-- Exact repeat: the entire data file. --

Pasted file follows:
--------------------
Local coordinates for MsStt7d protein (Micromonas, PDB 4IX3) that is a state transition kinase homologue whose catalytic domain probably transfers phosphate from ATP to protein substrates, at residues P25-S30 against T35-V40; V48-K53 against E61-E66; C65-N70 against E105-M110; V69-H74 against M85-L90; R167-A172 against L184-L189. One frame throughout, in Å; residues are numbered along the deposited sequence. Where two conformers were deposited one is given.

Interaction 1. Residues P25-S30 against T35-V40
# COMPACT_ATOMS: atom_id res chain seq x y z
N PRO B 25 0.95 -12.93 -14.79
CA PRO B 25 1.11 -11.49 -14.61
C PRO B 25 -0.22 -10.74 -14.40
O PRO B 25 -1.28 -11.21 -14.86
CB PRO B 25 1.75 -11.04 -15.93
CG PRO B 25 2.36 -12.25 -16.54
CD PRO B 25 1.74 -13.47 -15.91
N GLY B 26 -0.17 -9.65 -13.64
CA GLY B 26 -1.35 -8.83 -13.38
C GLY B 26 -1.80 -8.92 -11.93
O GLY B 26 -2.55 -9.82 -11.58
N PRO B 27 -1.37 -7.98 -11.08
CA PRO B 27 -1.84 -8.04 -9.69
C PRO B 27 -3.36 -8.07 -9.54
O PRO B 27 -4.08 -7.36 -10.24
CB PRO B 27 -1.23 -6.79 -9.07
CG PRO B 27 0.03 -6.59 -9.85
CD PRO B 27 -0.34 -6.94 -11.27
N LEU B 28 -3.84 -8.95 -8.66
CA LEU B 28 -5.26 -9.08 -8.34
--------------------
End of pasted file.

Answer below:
Local coordinates for MsStt7d protein (Micromonas, PDB 4IX3) that is a state transition kinase homologue whose catalytic domain probably transfers phosphate from ATP to protein substrates, at residues P25-S30 against T35-V40; V48-K53 against E61-E66; C65-N70 against E105-M110; V69-H74 against M85-L90; R167-A172 against L184-L189. One frame throughout, in Å; residues are numbered along the deposited sequence. Where two conformers were deposited one is given.

Interaction 1. Residues P25-S30 against T35-V40
# COMPACT_ATOMS: atom_id res chain seq x y z
N PRO B 25 0.95 -12.93 -14.79
CA PRO B 25 1.11 -11.49 -14.61
C PRO B 25 -0.22 -10.74 -14.40
O PRO B 25 -1.28 -11.21 -14.86
CB PRO B 25 1.75 -11.04 -15.93
CG PRO B 25 2.36 -12.25 -16.54
CD PRO B 25 1.74 -13.47 -15.91
N GLY B 26 -0.17 -9.65 -13.64
CA GLY B 26 -1.35 -8.83 -13.38
C GLY B 26 -1.80 -8.92 -11.93
O GLY B 26 -2.55 -9.82 -11.58
N PRO B 27 -1.37 -7.98 -11.08
CA PRO B 27 -1.84 -8.04 -9.69
C PRO B 27 -3.36 -8.07 -9.54
O PRO B 27 -4.08 -7.36 -10.24
CB PRO B 27 -1.23 -6.79 -9.07
CG PRO B 27 0.03 -6.59 -9.85
CD PRO B 27 -0.34 -6.94 -11.27
N LEU B 28 -3.84 -8.95 -8.66
CA LEU B 28 -5.26 -9.08 -8.34